This is the sequel to "Romancing the Stone" where Jack and Joan have their yacht and easy life, but are gradually getting bored with each other and this way of life. Joan accepts an ... See full summary »
Doug is a young man who works all day as a concierge at a luxurious hotel, saving money to make his own business. Unfortunately, when he finds the financial supporter he needs, he discovers... See full summary »
Michael J. Fox,
Andrew Shepherd is approaching the end of his first term as President of the United States. He's a widower with a young daughter and has proved to be popular with the public. His election seems assured. That is until he meets Sydney Ellen Wade, a paid political activist working for an environmental lobby group. He's immediately smitten with her and after several amusing attempts, they finally manage to go on a date (which happens to be a State dinner for the visiting President of France). His relationship with Wade opens the door for his prime political opponent, Senator Bob Rumson, to launch an attack on the President's character, something he could not do in the previous election as Shepherd's wife had only recently died. Written by
During one of his many visits to the White House, director Rob Reiner spent two consecutive days with President Bill Clinton, following him around as he went through his day. See more »
While the US President can't introduce a bill in Congress, it's common practice for him to get a sympathetic legislator to do it for him; this could be colloquially referred to as the President introducing the bill. In any case, he says, accurately, that he's "sending a bill to Congress for its consideration" which is perfectly proper as part of the State of the Union message. See more »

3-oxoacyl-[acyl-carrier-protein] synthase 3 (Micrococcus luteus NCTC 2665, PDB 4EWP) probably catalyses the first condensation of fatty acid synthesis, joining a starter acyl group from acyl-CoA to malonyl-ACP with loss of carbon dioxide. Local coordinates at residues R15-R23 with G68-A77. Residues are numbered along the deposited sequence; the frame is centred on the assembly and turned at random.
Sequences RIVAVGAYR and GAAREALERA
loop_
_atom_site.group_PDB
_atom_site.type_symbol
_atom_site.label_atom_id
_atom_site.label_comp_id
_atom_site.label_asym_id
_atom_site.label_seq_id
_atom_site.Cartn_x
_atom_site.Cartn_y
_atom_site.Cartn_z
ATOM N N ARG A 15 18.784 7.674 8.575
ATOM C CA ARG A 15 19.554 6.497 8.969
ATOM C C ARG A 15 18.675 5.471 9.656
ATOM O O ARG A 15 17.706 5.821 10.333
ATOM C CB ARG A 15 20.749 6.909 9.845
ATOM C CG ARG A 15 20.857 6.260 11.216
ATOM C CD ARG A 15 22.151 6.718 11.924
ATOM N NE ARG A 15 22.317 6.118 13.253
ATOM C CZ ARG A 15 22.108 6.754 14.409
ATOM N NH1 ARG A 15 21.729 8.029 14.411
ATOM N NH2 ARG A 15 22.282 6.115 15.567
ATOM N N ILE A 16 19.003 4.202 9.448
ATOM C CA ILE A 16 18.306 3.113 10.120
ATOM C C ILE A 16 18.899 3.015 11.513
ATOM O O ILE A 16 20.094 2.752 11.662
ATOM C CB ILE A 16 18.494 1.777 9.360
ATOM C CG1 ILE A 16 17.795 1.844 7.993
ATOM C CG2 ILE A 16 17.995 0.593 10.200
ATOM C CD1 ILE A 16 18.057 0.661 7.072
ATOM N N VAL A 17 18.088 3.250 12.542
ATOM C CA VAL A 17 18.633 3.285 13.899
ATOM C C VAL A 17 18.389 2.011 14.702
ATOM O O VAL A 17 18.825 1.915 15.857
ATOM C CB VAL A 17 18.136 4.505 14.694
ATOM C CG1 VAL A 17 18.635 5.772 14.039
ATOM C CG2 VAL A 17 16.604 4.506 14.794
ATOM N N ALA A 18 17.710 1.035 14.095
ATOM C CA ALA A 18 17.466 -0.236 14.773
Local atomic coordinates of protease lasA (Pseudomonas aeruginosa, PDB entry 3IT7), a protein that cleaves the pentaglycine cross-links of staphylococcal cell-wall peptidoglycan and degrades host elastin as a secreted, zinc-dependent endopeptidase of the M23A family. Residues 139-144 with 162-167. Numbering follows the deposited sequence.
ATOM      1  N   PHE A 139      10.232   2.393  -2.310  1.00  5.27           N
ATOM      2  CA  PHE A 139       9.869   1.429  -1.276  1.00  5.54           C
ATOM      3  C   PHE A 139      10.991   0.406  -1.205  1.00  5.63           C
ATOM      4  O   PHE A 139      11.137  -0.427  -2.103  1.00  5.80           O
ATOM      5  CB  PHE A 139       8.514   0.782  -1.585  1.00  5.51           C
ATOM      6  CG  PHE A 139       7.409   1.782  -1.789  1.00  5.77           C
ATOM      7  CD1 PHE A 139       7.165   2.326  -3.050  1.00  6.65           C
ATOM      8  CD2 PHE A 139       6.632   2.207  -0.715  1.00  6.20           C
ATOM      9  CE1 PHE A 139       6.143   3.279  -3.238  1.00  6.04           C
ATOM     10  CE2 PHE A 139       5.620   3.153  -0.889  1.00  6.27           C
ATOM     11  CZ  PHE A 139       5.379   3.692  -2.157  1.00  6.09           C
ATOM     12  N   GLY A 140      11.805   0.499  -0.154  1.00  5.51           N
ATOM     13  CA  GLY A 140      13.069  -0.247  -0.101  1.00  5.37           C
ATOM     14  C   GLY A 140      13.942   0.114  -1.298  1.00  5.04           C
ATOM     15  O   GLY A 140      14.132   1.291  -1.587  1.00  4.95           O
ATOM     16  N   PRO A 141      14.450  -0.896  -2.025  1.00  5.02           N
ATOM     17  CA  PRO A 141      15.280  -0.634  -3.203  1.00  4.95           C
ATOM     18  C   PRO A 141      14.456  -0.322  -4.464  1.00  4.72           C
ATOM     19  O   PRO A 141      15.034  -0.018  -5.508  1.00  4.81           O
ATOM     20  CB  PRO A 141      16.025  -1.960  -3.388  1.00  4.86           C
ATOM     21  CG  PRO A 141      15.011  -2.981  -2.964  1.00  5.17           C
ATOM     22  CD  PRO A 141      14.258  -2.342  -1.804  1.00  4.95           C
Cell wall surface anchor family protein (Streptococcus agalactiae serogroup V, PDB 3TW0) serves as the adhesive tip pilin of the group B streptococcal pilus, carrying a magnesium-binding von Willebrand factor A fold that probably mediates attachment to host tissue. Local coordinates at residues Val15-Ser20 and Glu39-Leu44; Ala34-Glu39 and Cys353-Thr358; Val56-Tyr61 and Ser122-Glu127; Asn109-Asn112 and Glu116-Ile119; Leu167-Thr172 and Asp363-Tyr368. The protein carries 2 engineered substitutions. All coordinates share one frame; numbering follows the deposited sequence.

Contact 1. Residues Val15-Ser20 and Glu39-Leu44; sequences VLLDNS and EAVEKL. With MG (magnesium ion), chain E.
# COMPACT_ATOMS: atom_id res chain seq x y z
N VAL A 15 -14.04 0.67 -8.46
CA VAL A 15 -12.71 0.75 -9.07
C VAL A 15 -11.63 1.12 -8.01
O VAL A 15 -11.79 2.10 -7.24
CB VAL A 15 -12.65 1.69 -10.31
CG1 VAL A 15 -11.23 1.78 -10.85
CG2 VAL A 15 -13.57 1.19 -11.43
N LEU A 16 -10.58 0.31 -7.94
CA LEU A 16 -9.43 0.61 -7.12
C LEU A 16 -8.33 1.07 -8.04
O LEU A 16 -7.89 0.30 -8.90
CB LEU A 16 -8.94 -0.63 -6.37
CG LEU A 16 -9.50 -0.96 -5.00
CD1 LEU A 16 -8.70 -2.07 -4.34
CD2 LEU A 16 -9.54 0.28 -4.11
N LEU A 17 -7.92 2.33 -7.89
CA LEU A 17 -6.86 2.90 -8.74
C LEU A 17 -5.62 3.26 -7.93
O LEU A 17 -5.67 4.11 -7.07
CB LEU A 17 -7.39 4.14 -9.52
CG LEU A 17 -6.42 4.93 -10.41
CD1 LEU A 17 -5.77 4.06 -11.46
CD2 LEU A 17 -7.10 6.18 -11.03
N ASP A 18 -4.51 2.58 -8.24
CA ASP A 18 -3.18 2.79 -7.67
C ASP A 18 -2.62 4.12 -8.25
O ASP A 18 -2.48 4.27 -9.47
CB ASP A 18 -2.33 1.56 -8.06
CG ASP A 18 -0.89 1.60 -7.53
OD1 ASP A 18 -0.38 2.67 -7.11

President Andrew Shepherd:
For the last couple of months, Senator Rumson has suggested that being president of this country was, to a certain extent, about character, and although I have not been willing to engage in his attacks on me, I've been here three years and three days, and I can tell you without hesitation: Being President of this country is entirely about character. For the record: yes, I am a card-carrying member of the ACLU. But the more important question is why aren't you, Bob? Now, this is an organization ...
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This Reiner flick is a gem of the nineties. In its genre probably the best thing to hit the screens since Capra rounded them up over half a century ago.
The story itself is nothing extraordinary. Set in Washington it is a simple tale of love between lobbyist Sidney Wade and widow President Andrew Sheperd. Flung into love they both encounter obstacles as both opposition and political differences tear them apart. No need to worry though, all is well that ends well. And Reiner is not the one to slip one on us.
What makes this film shine above most are not the development of characters or the underdeveloped political statements. Its the achievement of giving audiences 90 minutes of pure bliss. Douglas is lovable as president, Beattys spouse makes you jealous as always, J. Fox never misses an opportunity to display huge talent and Dreyfuss is just the kind of guy you love to hate. Add a dose of victorious political correctness and top it of with a final speech that raises the hair on any kinds of neck but rednecks, and you got your evening made.
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